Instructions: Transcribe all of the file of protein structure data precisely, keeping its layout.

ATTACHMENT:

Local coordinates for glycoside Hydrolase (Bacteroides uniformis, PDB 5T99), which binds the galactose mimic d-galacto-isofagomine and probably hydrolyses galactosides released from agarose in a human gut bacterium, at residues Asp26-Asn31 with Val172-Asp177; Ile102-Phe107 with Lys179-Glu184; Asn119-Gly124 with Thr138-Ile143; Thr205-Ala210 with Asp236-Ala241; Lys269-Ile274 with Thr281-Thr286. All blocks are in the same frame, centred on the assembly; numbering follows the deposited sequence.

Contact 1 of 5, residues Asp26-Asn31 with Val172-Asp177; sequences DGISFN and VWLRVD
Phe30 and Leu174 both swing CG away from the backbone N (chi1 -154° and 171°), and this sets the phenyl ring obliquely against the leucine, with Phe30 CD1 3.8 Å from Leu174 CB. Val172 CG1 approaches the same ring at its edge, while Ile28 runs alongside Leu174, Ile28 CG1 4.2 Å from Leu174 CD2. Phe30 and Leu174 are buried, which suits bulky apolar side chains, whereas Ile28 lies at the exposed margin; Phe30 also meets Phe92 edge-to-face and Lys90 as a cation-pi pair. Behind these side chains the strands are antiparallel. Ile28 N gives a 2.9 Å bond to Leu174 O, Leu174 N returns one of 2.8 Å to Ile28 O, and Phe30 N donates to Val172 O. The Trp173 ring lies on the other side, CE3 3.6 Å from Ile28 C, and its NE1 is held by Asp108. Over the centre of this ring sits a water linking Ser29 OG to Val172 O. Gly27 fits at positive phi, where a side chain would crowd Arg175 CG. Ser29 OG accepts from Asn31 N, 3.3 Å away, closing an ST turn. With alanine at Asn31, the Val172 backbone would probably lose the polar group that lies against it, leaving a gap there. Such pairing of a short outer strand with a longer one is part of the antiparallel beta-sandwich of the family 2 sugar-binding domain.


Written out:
Local coordinates for glycoside Hydrolase (Bacteroides uniformis, PDB 5T99), which binds the galactose mimic d-galacto-isofagomine and probably hydrolyses galactosides released from agarose in a human gut bacterium, at residues Asp26-Asn31 with Val172-Asp177; Ile102-Phe107 with Lys179-Glu184; Asn119-Gly124 with Thr138-Ile143; Thr205-Ala210 with Asp236-Ala241; Lys269-Ile274 with Thr281-Thr286. All blocks are in the same frame, centred on the assembly; numbering follows the deposited sequence.

Contact 1 of 5, residues Asp26-Asn31 with Val172-Asp177; sequences DGISFN and VWLRVD
Phe30 and Leu174 both swing CG away from the backbone N (chi1 -154° and 171°), and this sets the phenyl ring obliquely against the leucine, with Phe30 CD1 3.8 Å from Leu174 CB. Val172 CG1 approaches the same ring at its edge, while Ile28 runs alongside Leu174, Ile28 CG1 4.2 Å from Leu174 CD2. Phe30 and Leu174 are buried, which suits bulky apolar side chains, whereas Ile28 lies at the exposed margin; Phe30 also meets Phe92 edge-to-face and Lys90 as a cation-pi pair. Behind these side chains the strands are antiparallel. Ile28 N gives a 2.9 Å bond to Leu174 O, Leu174 N returns one of 2.8 Å to Ile28 O, and Phe30 N donates to Val172 O. The Trp173 ring lies on the other side, CE3 3.6 Å from Ile28 C, and its NE1 is held by Asp108. Over the centre of this ring sits a water linking Ser29 OG to Val172 O. Gly27 fits at positive phi, where a side chain would crowd Arg175 CG. Ser29 OG accepts from Asn31 N, 3.3 Å away, closing an ST turn. With alanine at Asn31, the Val172 backbone would probably lose the polar group that lies against it, leaving a gap there. Such pairing of a short outer strand with a longer one is part of the antiparallel beta-sandwich of the family 2 sugar-binding domain.